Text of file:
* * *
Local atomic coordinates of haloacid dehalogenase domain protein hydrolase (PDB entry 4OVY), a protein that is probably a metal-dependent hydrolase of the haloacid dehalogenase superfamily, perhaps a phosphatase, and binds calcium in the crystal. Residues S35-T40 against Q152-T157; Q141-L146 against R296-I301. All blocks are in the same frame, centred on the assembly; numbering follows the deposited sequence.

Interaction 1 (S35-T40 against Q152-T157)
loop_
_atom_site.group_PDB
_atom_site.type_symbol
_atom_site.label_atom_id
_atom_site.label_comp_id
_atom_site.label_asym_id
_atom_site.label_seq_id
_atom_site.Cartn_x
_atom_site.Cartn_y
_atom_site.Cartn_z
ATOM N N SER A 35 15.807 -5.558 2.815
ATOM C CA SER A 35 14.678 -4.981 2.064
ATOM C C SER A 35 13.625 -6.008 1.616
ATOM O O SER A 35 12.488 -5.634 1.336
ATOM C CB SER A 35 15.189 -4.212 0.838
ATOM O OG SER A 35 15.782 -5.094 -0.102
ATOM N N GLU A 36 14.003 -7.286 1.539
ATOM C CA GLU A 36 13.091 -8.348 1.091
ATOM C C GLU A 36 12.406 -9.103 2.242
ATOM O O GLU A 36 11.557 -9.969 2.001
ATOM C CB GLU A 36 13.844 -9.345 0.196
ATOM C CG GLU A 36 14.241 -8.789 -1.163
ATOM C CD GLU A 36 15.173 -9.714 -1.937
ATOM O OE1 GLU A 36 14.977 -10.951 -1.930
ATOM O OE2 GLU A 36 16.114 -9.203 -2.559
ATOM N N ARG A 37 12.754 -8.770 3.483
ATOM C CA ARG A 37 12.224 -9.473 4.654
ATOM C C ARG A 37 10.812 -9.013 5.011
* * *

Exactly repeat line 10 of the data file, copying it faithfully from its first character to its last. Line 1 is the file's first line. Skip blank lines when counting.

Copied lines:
_atom_site.Cartn_x